A Crick in My Neck

I know sometimes people get tired of me saying, “in Hong Kong we did it this way.”  I try not to make too many comparisons between my former home and my new one in Winnipeg. But honestly when it comes to movie theatre seating Hong Kong is way ahead of the game compared to Canada.

Last night we went to see the Steven Spielberg movie Lincoln with a Hong Kong colleague  who happens to be living in Winnipeg now. He had brought along a friend. We arrived at the theatre a good twenty minutes or so before the movie, bought tickets and went inside to find that the only location with seats still available for the four of us was in the third row. We slid down into our chairs and angled our heads back, an awkward way to watch a movie. Luckily the film is mostly interior scenes where the characters aren’t moving around too much. It would have been positively dizzying to watch an action packed show on the screen from such close proximity. As it was I had a crick in my neck by the end of the movie.

We three former Hong Kong residents explained to the other person in our party the benefits of that city’s system of theatre seat sales. When you purchase a ticket at any movie theatre in Hong Kong you are asked to look at a diagram of the auditorium and you pick and reserve your actual seat. You can do this online in the days leading up to your visit to the theatre or at the front kiosk if you purchase your ticket on site. You know precisely where you will be sitting which means even if you arrive just before the show, or during the previews you still get exactly the seat you reserved.  If the only seats left are right in front when you are purchasing  your ticket;  you can opt to attend another time and reserve a suitable seat for a later show.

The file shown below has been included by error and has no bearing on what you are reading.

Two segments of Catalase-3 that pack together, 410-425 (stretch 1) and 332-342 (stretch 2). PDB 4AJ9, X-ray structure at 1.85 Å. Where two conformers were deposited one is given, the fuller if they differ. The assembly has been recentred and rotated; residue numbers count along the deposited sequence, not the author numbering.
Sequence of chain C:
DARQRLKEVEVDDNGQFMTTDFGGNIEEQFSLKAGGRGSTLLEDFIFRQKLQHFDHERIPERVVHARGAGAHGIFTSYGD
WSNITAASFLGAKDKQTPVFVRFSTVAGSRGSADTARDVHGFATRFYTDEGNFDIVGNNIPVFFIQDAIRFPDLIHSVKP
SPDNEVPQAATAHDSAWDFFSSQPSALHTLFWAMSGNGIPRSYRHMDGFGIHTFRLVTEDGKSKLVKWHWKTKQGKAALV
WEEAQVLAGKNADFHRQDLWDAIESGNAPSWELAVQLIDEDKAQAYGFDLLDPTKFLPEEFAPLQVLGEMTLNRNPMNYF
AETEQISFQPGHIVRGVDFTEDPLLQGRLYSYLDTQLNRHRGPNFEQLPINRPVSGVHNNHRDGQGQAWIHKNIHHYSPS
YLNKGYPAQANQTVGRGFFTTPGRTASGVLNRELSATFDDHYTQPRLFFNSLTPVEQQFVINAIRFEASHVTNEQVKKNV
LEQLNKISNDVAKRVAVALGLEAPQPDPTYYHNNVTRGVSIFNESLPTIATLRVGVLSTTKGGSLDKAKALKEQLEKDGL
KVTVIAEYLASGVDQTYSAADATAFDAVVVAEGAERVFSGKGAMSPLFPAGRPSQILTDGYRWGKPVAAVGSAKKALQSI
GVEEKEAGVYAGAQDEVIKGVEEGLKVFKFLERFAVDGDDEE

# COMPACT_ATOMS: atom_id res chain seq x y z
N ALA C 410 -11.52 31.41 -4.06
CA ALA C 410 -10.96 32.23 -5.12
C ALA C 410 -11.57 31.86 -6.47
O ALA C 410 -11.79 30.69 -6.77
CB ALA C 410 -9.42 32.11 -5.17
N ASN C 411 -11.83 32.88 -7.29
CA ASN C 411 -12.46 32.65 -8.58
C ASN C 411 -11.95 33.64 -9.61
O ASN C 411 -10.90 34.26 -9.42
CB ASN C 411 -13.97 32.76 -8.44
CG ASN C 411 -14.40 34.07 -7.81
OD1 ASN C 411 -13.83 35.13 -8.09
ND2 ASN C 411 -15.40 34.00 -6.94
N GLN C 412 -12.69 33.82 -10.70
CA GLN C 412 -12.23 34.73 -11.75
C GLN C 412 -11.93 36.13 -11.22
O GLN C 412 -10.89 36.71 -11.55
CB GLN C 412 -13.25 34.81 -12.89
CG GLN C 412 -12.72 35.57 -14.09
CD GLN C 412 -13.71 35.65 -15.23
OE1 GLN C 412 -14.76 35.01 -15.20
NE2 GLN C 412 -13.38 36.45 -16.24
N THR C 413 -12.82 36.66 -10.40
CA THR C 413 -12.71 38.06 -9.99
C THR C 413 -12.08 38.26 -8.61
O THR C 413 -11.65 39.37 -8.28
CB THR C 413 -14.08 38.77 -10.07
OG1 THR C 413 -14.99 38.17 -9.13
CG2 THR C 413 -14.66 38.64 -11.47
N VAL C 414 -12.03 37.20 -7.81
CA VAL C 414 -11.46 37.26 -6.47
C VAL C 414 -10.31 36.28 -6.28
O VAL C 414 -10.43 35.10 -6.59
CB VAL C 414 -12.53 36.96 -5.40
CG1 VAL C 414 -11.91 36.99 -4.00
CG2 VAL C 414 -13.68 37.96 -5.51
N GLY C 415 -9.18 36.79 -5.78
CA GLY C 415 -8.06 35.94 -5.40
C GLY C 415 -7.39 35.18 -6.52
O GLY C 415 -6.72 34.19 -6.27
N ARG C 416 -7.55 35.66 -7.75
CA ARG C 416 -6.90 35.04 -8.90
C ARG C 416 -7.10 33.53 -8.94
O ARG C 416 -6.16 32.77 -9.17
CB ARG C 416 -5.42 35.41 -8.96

There are critics who say that reserved ticket sales for movies will ruin the spontaneous movie going experience option for people. Could be. But the crick in my neck did little to add to my movie going experience last night. 

By the way Lincoln is a good movie. I learned a great deal about Abraham Lincoln’s personality, his family life, the process of the  passing of the 13th amendment to abolish slavery and the Civil War. I especially enjoyed Sally Field’s performance as Mary Todd Lincoln. She gave us real insight into the First Lady’s complex character.

My husband mused that nothing much has changed in the United States really. After the recent American election all the pundits commented on how the country seems pretty solidly divided in half as far as its political views are concerned. It was exactly the same in Lincoln’s day. I enjoyed the movie despite the crick in my neck. 

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Filed under History, Hong Kong, Movies

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